September is upon us and the two biggest autumn boat shows in the Med are about to unfold, with Cannes this week and Monaco at the end of the month. If you’re looking for work, it’s tempting to think a boat show is the place to be, but if you’re not careful in this minefield of industry etiquette you can easily do more damage than good when it comes to improving your job prospects.
On the surface it seems like a no brainer to job hunt at a boat show - you’ve got all the right ingredients: hundreds of lovely big boats, loads of industry boffins, and captive crew standing at the end of passerelles just waiting to talk to people… but all is not quite as it seems. If you don’t want to shoot yourself in the foot, keep the following in mind, before stuffing your backpack full of CVs and charging off down those docks like they rolled out the red show carpets just for you.
1. You are the least important person there. Harsh?! It’s true. These shows cost a lot of money to participate in, and people are keenly focused on being there for just two reasons: 1. to sell yachts, and 2. to promote their companies. Anything else is at best a distraction and at worst a distinct annoyance, and in this high pressure environment, humble crew looking for work simply rank way down the pecking order.
2. Those crew might be captive at the end of the passerelle but they won’t thank you for stopping to talk to them. They can’t take your CV because they can’t stand there holding it, and they can’t leave their post because they could get in trouble. They are standing there for one reason only – to keep the wrong people out and impress the right people with 100% immaculate greetings. In the time it takes for you to distract them, an unauthorized person could walk up the passerelle – or they could miss greeting a VVIP arriving on the arm of a very irritated broker. Think twice about doing this – you are not going to make a great impression if you make them look bad.
3. These yachts are for sale. I know I already mentioned that, but think about it – if the yacht sells, the crew might be out of a job. Sure, some new owners retain the existing crew, but just as many will bring their own preferred Captain, who will often bring their own preferred crew with them too. So the job prospects onboard a yacht that is heavily for sale are not so hot when you look at it that way. The next time you see that person you just tried to give your CV to could be in a crew agent’s waiting room, doing the rounds with everyone else.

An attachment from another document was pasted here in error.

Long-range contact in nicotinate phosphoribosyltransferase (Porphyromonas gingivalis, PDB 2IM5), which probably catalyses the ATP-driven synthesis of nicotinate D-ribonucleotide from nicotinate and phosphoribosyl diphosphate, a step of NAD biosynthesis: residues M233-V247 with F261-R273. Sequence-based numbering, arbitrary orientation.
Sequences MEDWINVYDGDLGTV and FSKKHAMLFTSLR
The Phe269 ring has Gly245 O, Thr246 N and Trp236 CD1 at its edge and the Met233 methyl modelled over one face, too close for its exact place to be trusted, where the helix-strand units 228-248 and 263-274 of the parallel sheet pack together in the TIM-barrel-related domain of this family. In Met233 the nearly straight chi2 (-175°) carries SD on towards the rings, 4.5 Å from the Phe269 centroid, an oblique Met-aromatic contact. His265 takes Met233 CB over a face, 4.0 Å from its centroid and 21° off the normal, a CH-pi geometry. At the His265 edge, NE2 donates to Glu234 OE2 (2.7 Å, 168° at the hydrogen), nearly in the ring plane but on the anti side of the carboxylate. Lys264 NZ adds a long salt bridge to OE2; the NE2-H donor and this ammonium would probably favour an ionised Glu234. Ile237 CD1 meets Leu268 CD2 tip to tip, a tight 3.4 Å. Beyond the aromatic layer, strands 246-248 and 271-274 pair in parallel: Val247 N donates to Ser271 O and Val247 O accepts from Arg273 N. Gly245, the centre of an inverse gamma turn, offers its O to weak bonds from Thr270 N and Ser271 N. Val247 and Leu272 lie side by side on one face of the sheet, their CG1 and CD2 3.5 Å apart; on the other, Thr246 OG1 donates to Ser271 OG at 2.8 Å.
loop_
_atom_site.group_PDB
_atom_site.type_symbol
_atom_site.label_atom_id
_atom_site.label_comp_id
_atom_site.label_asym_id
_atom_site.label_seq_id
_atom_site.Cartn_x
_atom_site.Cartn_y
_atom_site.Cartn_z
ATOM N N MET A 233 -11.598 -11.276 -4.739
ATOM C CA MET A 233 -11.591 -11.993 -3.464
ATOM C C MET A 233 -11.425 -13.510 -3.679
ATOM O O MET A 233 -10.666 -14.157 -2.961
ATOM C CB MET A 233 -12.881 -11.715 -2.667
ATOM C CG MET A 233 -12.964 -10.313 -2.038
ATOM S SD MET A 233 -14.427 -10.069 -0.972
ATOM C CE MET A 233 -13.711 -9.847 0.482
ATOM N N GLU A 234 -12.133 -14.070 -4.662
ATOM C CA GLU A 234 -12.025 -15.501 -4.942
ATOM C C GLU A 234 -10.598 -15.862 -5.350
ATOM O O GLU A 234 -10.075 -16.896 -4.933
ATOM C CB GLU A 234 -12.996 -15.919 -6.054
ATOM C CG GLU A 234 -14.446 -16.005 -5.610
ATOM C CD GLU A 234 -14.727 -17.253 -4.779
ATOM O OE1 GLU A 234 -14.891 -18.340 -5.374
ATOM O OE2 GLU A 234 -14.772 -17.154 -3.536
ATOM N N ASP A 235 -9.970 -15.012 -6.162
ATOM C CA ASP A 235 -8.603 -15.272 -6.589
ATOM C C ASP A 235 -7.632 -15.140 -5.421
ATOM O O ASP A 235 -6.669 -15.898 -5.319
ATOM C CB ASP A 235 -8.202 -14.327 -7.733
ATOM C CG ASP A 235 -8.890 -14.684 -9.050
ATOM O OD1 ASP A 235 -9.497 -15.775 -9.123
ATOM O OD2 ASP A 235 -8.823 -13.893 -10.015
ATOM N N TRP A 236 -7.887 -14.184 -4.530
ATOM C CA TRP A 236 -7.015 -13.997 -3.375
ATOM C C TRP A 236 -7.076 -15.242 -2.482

4. You’ll be lost in the noise. Boat shows are mentally busy for everyone involved and the amount of paperwork and people that pass through these boats in those few short days is absolutely phenomenal. Literally hundreds of suppliers are out there pounding the docks ahead of you, dropping off flyers, magazines, brochures and business cards like their lives depend on it. You know what happens to most of that stuff? It goes in the bin. I know, it’s horrendous and it still breaks my heart to see so many forests worth of trees go to waste in this vain endeavour – but the fact is you’re just another face in a mad sea of people passing through and your CV is just one more piece of paper that is probably going to end up with all that other bumpf in the boat show recycle bins at the end of the day.
5. Use parties to network, but know where to draw the line. There’s a lot of free booze floating around at boat shows – and a lot of opportunities to shoot the breeze with people after hours. In fairness this is probably your best chance of actually connecting with people and it’s not a bad idea to show your face at these events and try to build your industry connections. But be warned, the boat show party scene is fraught with potential danger. Never forget that eyes are on you everywhere, and you’re most at risk during those times you think everyone around you is so hammered they won’t notice you are too. Yachting’s law says the only sober person there is bound to be the one you go for an interview with next week… and believe me, if you were really knocking it out of the park, they will certainly remember you… but unfortunately, not in a good way.
So, just because you Cannes, doesn’t mean you should…. (sorry, couldn’t help myself). Good luck and enjoy the shows for the entertainment they are – but remember you are playing the part of an extra rather than a lead role in these big productions. Have fun, meet people and enjoy - but keep your job hunting efforts informal, subtle and to a minimum. Good luck, and as they say in show business, break a leg!
Alison Rentoul is ex yacht crew with 15 years of yachting experience, and a professionally trained personal development coach working with crew worldwide, helping them realise their highest potential at every level. See www.thecrewcoach.com for more information.